A funny thing happened on the Senate floor yesterday: a cloture vote on the motion to proceed to consideration of a bill to end oil and gas company subsidies from the federal government actually passed, 92-4. That wasn't exactly how it was expected to go.
The Senate voted Monday evening, 92 to 4, to proceed with a politically tinged debate on repealing tax subsidies for the oil industry after Republicans called Democrats’ bluff and agreed to take up a bill designed as more of a political statement than a legislative initiative.[...]They didn't actually agree to move to consideration of the actual bill, David Waldman explained this morning, but agreed to "end debate on the question of whether or not to begin debate" on the underlying bill. But what it does is set up a day of Senate blustering—for the Republicans, about the evil of tax hikes; for Democrats, about obscene oil company profits.
Republicans jumped at the chance to thrust energy issues front and center—and to portray Democrats’ response to soaring gasoline prices as raising taxes on oil producers. That, they said, would only raise gas prices further.
Before the vote, Senator Mitch McConnell of Kentucky, the minority leader, said: “I can’t think of a better way to illustrate how completely out of touch they are on this issue. And that’s why Republicans plan to support moving forward on a debate over this legislation, because it’s a debate the country deserves.”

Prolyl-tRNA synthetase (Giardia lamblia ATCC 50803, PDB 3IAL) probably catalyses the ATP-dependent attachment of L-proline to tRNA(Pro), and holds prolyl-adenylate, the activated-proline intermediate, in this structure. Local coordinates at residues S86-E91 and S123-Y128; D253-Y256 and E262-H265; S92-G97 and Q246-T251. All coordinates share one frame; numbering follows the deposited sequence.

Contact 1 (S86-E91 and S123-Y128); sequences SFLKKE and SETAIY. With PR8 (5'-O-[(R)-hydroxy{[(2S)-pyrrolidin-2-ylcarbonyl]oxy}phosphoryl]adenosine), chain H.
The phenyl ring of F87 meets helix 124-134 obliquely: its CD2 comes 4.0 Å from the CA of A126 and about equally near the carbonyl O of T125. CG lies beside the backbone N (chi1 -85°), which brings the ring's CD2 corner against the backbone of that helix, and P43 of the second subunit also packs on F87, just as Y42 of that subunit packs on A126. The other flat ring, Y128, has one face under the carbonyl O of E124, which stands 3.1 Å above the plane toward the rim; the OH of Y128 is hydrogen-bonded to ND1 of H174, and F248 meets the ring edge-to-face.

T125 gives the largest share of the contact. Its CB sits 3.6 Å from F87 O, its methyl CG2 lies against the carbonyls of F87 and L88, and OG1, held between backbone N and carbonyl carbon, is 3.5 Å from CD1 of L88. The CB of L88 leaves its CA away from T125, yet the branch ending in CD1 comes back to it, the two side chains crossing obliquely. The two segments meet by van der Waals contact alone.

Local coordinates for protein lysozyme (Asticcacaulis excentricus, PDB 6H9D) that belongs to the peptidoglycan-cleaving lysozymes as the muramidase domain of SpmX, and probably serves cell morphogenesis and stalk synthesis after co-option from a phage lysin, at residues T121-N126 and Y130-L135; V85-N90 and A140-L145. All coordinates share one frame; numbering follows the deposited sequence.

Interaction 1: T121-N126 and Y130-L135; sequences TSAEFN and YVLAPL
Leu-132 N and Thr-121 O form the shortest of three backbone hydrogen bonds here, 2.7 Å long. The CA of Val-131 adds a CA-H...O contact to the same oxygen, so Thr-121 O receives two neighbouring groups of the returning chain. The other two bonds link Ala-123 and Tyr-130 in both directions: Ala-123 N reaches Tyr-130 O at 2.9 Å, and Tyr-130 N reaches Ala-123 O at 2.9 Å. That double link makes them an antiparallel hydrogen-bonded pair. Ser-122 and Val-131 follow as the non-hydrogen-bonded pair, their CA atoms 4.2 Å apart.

Republicans think they can turn this around on Democrats, arguing that the end of some subsidies to oil and gas companies will raise gas prices. Apparently, they agreed to cloture just so that they can have 30 hours to talk about that, and also to put a handful of Democrats, who've previously opposed ending these subsidies, on the spot. Apparently, Sen. Harry Reid is ready to take that on. From his floor remarks this morning (via e-mail):
The country deserves to hear the truth about double dipping by oil companies: they take taxpayer money with one hand and raise prices at the pump with the other hand.The cloture vote set up 30 hours of debate on the issue, which could be shortened if the Republicans agree to end debate early and hold the vote on the motion to proceed, the vote that lets them debate more as they inch toward maybe voting on the underlying bill. According to a Senate Democratic aide, Reid intends to move forward with the motion to proceed vote, which could happen as early as today.
But don’t be fooled by last night’s bipartisan vote. Senate Republicans would never side with American taxpayers against Big Oil.
It’s against their nature.
They proved it yesterday with rhetoric. And they proved it last year, with a nearly party-line vote against legislation to roll back billions in handouts to oil companies making record profits.
But despite Republican rhetoric, Americans understand it will take more than bumper sticker slogans to stop the pain at the pump.